Learning Chinese is great. It is hard for most people, but not at all impossible. Everyone who is interested in China and who wants to live here or who loves languages and wants to expand their horizons should give it a try. But if you’re jumping onto the bandwagon because you think Chinese is the way of the future, you’re in for a double surprise. 1. Chinese is not going to become the international business language anytime while we’re still alive (if ever); 2. If your heart isn’t really in it, little of the language will stick and you will give up frustrated and annoyed at yourself for wasting so much time you could have spent learning macrame or other more practical things.

I only have time nowadays for about two hours of Chinese lessons a week. At this rate, I’ll probably never be above an elementary level. But every day I spend at least an hour studying, and I have Chinese Pod and other lessons playing in my apartment rather constantly. Over the past year I learned a few hundred characters and doubled my vocabulary on my own. Because I love the language and feel that with each phrase I learn the more rich my experience here can be. I have no illusions that I will ever conduct business in Chinese or write proposals in hanzi. But I am still completely committed to it, and I spend the majority of my time when I’m not working studying Chinese.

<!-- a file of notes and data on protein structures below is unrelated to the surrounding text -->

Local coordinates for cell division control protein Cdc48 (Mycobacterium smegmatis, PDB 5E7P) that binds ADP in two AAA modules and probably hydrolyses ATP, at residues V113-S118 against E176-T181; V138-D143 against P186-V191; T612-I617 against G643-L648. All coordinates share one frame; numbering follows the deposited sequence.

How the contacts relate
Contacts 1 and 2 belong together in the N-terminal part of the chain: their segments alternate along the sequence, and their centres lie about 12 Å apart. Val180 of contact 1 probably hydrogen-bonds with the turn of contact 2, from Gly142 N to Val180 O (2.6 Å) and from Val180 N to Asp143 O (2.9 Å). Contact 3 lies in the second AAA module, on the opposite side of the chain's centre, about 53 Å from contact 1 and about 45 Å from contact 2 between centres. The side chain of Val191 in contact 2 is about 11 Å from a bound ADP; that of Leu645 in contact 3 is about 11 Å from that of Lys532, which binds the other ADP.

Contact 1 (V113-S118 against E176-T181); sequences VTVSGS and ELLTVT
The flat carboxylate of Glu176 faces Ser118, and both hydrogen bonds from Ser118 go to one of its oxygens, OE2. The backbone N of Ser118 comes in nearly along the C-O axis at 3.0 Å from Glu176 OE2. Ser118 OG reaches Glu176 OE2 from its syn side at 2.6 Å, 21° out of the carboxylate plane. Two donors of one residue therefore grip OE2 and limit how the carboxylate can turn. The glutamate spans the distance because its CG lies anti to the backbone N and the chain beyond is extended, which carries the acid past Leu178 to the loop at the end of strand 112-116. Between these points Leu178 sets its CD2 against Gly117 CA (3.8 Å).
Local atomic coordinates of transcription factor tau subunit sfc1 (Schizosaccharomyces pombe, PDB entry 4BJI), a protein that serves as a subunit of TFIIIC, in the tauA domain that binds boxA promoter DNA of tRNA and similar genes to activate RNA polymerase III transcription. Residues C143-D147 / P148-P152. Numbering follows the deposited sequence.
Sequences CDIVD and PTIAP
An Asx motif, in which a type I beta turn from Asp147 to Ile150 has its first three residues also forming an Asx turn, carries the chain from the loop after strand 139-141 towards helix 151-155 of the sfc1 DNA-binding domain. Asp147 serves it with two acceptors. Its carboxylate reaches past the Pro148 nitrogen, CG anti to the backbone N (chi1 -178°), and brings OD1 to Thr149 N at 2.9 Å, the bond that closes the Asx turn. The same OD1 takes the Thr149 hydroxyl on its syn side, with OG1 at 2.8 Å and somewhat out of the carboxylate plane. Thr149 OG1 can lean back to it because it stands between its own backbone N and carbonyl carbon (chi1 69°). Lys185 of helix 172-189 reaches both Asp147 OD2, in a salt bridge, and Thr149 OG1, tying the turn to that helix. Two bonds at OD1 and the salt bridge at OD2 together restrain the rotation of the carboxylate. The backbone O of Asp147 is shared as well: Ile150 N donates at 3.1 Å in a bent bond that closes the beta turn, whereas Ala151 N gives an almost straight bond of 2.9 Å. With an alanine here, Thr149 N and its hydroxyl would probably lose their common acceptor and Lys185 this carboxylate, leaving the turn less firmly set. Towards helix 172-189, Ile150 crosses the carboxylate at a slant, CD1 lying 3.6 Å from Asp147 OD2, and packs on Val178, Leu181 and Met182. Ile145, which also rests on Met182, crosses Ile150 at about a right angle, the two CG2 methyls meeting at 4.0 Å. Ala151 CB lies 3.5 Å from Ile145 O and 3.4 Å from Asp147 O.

So yes, there is a fad element to the learn-Chinese stampede. But it’s also a great undertaking and everyone who really wants to learn it should go for it. If, however, you think it’s going to make you rich, or if you think it’s a magic bullet for survival in the age of “China rising,” you’re going at it for the wrong reason and will most likely give it up and feeling kind of bitter about it.


Reporters in China, watch out

This just out from the Foreign Correspondents Club:

Dear Members,

Recently some foreign correspondents have been detained, harassed and physically roughed up — two incidents Tuesday alone. The FCCC board thought you’d want to hear about what happened. One of the journalists who experienced problems had not been aware of previous problems in the area; information such as this therefore might help you plan your travels.

Here are summaries of yesterday’s developments….

1) Barbara Luthi, correspondent for Swiss TV and her cameraman and local assistant were roughed up and detained for seven hours in Shengyou Village, Dingzhou County, Baoding City, Hebei Province on